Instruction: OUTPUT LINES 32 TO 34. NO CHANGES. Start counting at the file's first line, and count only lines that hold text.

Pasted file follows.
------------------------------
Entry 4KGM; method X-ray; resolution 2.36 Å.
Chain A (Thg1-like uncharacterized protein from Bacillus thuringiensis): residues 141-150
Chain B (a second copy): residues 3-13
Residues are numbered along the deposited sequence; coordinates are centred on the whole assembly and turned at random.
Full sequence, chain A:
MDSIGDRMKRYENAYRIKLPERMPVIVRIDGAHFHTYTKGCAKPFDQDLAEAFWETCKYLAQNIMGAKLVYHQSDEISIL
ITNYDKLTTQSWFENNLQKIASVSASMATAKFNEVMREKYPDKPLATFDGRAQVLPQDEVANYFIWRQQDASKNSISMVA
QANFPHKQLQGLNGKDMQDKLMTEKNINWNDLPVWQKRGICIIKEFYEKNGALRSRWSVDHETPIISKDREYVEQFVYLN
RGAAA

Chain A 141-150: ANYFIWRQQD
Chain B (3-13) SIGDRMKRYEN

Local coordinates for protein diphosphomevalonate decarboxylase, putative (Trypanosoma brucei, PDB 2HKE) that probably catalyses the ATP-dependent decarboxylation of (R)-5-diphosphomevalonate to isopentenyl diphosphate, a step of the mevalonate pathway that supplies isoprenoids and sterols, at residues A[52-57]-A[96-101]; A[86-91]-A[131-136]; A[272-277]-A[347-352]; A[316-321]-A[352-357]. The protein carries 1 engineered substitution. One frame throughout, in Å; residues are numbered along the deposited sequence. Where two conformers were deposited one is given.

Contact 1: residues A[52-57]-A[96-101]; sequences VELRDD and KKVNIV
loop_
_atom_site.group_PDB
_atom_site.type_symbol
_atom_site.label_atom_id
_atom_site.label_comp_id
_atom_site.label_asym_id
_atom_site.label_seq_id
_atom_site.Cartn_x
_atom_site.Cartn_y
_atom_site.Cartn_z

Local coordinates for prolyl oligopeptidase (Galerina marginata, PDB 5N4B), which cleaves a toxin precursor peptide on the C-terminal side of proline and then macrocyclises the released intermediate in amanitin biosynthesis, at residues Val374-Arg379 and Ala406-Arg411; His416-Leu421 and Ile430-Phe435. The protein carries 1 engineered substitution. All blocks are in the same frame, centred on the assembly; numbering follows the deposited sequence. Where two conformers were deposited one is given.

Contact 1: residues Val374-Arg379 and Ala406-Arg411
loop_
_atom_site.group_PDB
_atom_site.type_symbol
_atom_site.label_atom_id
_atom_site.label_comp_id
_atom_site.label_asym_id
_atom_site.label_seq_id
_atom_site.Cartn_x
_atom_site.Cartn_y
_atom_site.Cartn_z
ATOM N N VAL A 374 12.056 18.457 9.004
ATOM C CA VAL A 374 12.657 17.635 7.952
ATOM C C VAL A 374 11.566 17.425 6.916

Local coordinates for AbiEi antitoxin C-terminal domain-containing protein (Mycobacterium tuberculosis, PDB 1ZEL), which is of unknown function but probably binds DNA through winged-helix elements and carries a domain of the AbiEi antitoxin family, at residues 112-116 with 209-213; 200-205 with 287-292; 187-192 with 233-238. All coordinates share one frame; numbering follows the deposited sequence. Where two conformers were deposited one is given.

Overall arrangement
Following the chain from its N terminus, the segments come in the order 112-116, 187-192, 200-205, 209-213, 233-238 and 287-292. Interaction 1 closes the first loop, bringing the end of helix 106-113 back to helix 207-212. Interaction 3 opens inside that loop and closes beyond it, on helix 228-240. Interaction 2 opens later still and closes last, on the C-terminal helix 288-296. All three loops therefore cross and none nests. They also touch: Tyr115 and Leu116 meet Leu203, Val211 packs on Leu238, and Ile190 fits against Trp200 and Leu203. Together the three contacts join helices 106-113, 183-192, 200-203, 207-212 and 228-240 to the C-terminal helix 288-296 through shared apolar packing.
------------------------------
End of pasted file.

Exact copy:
_atom_site.label_seq_id
_atom_site.Cartn_x
_atom_site.Cartn_y